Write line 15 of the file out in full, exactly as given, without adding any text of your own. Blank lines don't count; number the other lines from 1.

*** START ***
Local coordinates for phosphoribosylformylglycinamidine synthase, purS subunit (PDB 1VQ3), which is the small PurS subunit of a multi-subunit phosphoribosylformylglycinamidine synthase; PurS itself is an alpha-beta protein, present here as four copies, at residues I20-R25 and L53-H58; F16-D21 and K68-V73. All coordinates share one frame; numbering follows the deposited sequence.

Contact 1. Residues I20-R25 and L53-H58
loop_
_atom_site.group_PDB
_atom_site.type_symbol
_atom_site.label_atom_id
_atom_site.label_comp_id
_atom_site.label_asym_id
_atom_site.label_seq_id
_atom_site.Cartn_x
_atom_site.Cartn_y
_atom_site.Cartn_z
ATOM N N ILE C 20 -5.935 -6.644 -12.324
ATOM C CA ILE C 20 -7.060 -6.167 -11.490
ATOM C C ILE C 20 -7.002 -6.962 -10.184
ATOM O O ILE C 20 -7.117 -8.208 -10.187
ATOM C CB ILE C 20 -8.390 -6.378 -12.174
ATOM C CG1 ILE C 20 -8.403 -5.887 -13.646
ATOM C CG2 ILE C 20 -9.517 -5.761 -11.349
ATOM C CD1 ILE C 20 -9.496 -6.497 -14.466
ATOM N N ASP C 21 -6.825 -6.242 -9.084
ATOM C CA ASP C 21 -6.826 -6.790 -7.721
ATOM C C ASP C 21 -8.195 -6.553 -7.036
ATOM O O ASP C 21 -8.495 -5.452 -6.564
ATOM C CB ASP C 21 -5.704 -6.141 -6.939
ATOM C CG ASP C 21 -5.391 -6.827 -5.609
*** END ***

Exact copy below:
ATOM C C ILE C 20 -7.002 -6.962 -10.184